A reference grammar of Korean by Samuel Elmo Martin

By Samuel Elmo Martin

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There are also some which are less predictable, but also widespread, of a similar sort. Nine types of these SEQUENCE VARIANTS are described below. 3). 1. Precision variants. e 'can't eat'; chinkwu - chingkwu 'friend', pankawe - pangkawe 'is happy', sonq-kalak - song-kkalak 'finger'. In faster speech, m is replaced by ng before k: camqkan - cangkkan 'a while', nemkye - nengkye 'across, over', imkum - ingkum 'king', cikum kkaci - cikung kkaci 'up to now'. Sometimes, in fast or sloppy speech, pk(k) is replaced by kk: komapkeyss.

Before Ii ey ay wi wey way oy/) the palatal affricate. After a vowel and before a back vowel, the voiced version of the nonpalatalized affricate is sometimes weakened to just [z]. hwa­ cem 'department store'; ui(d)za = uyca 'chair', mo(d)za = moca 'hat'. Despite the description implied in several treatises, it is quite rare to hear [z] in any modern dialect as an allophone of Isl; when [z] or [dz] is heard, it almost always represents lcl. But there is evidence for a [z] allophone of Isl in earlier Hamkyeng speech, as heard by Putsillo, Matveev, and Tayshin.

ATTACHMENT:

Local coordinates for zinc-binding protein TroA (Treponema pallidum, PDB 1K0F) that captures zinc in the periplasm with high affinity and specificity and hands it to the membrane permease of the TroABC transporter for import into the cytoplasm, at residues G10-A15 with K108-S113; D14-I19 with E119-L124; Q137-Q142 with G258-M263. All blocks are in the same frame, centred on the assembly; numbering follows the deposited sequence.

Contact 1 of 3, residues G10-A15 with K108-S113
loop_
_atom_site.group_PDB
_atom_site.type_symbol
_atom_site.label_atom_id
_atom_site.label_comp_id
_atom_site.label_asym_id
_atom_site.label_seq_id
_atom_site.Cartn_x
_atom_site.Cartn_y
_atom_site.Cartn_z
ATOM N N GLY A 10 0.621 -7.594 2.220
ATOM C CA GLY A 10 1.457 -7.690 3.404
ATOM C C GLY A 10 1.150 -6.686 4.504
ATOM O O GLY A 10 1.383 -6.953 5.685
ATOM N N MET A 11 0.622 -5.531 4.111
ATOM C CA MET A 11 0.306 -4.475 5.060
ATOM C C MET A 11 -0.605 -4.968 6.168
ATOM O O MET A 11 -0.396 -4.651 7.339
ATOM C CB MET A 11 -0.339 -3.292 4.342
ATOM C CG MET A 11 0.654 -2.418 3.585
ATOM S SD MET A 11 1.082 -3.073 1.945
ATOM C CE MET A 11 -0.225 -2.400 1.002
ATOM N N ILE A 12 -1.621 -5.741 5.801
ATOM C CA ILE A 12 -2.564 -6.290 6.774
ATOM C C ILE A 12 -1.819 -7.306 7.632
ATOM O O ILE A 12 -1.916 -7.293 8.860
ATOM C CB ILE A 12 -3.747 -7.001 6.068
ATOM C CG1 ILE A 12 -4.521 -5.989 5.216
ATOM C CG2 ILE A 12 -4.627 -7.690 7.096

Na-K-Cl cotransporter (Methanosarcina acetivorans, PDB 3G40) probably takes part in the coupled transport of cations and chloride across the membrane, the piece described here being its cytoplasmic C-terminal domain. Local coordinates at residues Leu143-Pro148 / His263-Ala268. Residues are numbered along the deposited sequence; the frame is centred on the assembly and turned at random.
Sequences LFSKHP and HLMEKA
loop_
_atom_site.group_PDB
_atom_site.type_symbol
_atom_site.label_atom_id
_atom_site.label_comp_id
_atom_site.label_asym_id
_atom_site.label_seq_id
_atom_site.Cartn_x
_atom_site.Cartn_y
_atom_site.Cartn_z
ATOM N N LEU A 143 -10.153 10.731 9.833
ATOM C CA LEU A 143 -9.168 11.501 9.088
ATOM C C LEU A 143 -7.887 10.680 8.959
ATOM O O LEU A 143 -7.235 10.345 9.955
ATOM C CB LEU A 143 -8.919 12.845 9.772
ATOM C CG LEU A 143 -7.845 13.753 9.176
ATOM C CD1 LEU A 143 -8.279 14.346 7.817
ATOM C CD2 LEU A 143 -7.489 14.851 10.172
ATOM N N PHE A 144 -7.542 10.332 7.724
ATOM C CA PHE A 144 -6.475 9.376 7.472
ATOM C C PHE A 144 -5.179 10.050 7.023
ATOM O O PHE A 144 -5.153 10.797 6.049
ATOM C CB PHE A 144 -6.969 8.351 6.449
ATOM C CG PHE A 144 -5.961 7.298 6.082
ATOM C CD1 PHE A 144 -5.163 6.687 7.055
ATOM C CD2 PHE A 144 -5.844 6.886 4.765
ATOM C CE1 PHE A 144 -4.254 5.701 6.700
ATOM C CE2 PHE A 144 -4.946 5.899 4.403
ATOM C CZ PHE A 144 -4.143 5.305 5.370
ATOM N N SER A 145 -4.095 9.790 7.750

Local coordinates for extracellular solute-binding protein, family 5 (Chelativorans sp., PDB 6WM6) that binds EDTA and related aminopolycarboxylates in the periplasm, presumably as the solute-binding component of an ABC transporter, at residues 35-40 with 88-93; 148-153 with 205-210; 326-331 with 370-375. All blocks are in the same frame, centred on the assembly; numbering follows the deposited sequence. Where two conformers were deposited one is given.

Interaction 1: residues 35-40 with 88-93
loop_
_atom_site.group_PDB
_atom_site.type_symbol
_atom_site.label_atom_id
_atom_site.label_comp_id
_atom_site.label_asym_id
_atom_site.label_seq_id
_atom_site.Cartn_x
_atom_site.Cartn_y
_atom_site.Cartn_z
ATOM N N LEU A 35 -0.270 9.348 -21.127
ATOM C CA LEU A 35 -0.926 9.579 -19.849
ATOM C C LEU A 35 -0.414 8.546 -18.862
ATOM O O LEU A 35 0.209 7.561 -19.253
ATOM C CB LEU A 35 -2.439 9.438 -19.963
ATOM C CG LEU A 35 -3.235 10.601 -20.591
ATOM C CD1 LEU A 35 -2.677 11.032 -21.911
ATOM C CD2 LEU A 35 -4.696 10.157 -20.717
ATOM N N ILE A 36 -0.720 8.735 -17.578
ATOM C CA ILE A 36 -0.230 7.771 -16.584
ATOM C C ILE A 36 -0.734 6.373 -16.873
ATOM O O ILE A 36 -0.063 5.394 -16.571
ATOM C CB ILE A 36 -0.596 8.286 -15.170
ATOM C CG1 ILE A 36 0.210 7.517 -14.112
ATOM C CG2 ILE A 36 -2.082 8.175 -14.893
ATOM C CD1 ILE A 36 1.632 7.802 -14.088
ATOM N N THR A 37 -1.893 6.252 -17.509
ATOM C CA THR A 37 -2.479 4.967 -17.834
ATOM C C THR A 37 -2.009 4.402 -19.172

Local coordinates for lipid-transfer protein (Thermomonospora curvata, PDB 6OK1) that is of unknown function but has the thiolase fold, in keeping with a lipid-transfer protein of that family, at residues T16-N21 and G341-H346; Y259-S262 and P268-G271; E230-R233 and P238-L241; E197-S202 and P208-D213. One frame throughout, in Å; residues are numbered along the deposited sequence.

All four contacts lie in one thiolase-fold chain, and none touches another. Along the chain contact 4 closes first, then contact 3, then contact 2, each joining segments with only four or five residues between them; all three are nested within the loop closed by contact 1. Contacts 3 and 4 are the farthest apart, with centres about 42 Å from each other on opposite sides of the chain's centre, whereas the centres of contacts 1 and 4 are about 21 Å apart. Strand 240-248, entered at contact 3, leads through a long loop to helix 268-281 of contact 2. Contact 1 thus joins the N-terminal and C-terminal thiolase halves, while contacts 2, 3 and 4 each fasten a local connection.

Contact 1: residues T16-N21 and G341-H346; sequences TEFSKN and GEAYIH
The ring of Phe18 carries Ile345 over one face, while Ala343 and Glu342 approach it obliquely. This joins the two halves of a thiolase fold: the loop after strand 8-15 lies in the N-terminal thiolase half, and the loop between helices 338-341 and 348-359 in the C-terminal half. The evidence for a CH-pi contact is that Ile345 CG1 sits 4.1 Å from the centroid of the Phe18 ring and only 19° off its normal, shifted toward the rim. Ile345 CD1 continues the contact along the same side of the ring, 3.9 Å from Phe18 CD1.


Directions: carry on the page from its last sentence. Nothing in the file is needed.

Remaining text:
Of many English speakers. But Lukoff 1954:40-2 seems to feel that /I I / is phonetically short like /n / rather than long like /nn / [n:n], and some native linguists have expressed a similar feeling. ···], for /1··· / is realized as the flap allophone [r]. Yet at the same time Lukoff (1954:9-10) describes the articulation of /1/ after /1/ as a "pre-flapped [l]" which he writes as [d i]. Often the Korean I (and even more often the I I) is somewhat palatalized, especially before i or y; that is, the center of the tongue is humped at the same time that the tip of the tongue is making the primary articulation.

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